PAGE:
Troy Ross (24-2, 16 KOs)
Canada’s Ross is a talented, athletically gifted southpaw and the winner of The Contender (Season 4) reality series. In Ross’ marquee fight, he was performing well against Steve Cunningham until a thumb from the American opened up a nasty gash on his left eyelid. The referee ruled the shot a legal punch, costing Ross a TKO 5 loss.
Alexander Frenkel (23-0, 18 KOs)
The undefeated Ukraine-born German resident has shown all the right skills to be considered one of the very best in the division, but his resume is lacking. Frenkels’ biggest wins to date have been against a badly-faded Enzo Maccarinelli (KO 7) and Kelvin Davis (TKO 1).
BJ Flores (24-1-1, 15 KOs)
A good technical fighter with a solid skill set, Flores has yet to show that he can fight with any urgency or drive. Recently, in a bout where he showed some aggression, Flores dropped a unanimous decision to Danny Green in Australia. Flores holds unanimous decision wins over Darnell Wilson and Jose Luis Herrera.
Ola Afolabi (16-2-3, 7 KOs)
Afolabi has been among the division’s top-ranked fighters for several years. The California-based Brit’s only loss at cruiserweight has been to Marco Huck, while he has scored victories over Enzo Maccarinelli (KO 9) and Eric Fields (TKO 10)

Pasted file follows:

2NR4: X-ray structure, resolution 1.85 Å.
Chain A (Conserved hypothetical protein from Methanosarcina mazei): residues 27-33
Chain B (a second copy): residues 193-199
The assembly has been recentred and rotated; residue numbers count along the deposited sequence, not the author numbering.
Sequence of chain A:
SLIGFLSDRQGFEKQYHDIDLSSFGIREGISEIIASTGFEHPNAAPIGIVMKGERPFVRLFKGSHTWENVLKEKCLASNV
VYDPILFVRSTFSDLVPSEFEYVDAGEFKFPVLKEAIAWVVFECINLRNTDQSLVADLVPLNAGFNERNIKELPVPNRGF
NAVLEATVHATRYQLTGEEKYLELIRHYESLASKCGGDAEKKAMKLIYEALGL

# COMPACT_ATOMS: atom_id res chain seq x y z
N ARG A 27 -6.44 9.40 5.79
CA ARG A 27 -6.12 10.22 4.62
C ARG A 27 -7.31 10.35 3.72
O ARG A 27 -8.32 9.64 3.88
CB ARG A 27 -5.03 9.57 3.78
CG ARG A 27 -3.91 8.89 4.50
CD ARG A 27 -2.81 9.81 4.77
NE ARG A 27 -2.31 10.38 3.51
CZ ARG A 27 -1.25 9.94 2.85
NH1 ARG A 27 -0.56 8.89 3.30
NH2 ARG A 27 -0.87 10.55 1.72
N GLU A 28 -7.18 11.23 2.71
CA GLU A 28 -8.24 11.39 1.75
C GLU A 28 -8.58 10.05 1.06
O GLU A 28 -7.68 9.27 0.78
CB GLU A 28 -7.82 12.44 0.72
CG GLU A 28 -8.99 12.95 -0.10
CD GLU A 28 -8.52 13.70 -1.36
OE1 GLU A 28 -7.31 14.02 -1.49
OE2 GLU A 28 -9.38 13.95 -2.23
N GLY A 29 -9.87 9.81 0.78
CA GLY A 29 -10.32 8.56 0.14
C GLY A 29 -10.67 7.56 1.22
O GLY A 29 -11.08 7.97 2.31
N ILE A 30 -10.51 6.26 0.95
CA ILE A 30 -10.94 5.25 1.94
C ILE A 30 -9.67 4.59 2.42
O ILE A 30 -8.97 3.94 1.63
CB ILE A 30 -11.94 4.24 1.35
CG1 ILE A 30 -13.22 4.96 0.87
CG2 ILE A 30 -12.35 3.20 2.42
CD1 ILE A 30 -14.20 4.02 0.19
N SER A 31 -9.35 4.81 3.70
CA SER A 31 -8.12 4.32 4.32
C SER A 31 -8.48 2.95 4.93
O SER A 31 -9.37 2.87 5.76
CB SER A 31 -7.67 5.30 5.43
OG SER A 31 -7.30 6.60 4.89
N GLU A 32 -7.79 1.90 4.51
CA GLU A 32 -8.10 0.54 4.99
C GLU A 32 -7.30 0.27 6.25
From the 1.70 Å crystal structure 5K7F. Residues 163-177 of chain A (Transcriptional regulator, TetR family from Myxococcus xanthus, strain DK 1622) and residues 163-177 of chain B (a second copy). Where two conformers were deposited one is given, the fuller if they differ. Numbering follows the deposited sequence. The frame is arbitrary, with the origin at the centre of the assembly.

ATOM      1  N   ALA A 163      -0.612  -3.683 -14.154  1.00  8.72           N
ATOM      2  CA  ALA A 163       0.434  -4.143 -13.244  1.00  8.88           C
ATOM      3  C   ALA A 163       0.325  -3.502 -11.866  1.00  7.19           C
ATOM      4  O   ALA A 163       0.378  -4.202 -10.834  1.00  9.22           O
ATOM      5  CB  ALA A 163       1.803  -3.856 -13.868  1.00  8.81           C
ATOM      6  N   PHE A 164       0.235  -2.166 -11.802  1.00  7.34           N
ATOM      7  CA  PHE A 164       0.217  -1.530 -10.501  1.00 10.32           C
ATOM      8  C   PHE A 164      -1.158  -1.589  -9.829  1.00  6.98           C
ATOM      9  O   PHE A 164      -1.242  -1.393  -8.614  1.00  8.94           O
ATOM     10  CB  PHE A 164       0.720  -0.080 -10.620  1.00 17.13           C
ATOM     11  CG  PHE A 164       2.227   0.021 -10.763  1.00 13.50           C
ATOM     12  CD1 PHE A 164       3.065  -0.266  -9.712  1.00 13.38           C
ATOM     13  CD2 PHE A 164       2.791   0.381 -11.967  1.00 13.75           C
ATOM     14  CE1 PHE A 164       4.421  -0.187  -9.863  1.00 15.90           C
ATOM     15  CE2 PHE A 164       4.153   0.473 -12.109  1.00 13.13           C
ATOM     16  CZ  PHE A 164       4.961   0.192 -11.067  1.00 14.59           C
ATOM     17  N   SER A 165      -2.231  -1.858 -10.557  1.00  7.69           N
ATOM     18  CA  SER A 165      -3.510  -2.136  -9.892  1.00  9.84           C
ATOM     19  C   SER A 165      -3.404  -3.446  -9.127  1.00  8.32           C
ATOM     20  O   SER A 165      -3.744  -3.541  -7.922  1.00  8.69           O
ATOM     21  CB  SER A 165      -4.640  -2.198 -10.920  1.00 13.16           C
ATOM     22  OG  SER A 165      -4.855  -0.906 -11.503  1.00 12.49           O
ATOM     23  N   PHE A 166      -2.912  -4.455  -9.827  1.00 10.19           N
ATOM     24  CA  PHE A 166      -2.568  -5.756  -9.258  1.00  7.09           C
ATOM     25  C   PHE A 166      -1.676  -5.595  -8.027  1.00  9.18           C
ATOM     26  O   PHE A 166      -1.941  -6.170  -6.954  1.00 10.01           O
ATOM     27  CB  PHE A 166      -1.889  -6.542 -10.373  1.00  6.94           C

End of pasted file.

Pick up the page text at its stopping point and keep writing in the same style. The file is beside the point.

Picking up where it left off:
Pawel Kolodziej (28-0, 16 KOs)
The undefetated Pole has yet to move up in class, which is troubling for a 30-year-old seven-year veteran. In his best win to date, the 6 ft 5 Kolodziej recently beat Felix Cora Jr. via unanimous decisions.
Francisco Palacios (20-1, 13 KOs)
The Puerto Rican boxer came up short in his bout with Krzysztof Wlodarczyk in April, but he still possesses a respectable skill-set, although his career resume is a bit lacking in quality names.
Steve Herelius (21-2-1, 12 KOs)
France’s Herelius owns two wins over Jean Marc Monrose and an RTD 11 win over former world titlist, Firat Arslan. Despite getting stopped recently by Yoan Pablo Hernandez, Herelius has shown himself to be a tough competitor and a credible foe for anyone in the top 20.